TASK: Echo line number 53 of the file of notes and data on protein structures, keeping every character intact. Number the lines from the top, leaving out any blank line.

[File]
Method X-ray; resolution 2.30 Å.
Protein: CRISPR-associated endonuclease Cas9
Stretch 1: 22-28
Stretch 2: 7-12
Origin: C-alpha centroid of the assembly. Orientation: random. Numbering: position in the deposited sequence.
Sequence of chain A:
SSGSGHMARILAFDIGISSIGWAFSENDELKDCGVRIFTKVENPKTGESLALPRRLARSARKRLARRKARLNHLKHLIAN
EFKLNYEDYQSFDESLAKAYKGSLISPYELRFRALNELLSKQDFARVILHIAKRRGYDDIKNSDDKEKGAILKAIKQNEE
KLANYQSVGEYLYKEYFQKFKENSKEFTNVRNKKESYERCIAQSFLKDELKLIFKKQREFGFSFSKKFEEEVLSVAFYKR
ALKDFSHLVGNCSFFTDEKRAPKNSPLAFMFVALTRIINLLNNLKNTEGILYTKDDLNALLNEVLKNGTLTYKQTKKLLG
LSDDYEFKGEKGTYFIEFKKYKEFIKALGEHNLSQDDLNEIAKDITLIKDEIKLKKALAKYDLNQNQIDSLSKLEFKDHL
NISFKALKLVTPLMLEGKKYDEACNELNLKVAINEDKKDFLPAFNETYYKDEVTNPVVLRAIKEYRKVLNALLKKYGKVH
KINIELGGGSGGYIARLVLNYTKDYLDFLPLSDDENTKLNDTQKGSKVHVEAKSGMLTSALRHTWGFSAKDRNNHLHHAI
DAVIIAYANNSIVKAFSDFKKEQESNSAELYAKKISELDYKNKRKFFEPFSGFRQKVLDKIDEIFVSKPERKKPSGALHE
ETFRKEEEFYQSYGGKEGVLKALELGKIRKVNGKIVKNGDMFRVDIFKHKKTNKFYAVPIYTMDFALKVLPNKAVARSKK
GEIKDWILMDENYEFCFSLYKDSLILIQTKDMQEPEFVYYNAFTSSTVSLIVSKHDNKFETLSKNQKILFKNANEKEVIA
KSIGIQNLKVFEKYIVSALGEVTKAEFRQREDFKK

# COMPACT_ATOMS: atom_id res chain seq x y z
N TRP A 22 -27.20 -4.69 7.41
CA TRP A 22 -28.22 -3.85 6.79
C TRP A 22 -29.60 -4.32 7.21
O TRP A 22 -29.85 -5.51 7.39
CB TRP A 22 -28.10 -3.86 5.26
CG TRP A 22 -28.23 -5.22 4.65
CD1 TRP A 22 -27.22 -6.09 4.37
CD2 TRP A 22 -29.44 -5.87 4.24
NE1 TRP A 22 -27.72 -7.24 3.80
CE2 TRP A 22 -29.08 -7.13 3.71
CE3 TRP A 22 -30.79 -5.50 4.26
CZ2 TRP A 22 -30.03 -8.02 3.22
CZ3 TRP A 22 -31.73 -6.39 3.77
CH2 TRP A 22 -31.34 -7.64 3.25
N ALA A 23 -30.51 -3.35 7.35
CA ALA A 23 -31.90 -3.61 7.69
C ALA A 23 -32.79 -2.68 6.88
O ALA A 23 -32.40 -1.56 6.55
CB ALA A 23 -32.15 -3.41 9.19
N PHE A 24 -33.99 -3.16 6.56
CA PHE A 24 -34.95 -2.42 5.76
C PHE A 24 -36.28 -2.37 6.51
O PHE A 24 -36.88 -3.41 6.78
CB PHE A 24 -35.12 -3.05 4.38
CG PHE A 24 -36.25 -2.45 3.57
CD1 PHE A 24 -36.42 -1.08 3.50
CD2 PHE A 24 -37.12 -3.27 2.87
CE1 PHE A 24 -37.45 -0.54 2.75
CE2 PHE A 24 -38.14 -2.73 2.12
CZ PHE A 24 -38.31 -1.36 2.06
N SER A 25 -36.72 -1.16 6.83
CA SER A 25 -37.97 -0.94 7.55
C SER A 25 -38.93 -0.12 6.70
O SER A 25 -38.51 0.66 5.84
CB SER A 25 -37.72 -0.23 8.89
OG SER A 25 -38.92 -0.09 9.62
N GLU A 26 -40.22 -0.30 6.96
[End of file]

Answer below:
CB SER A 25 -37.72 -0.23 8.89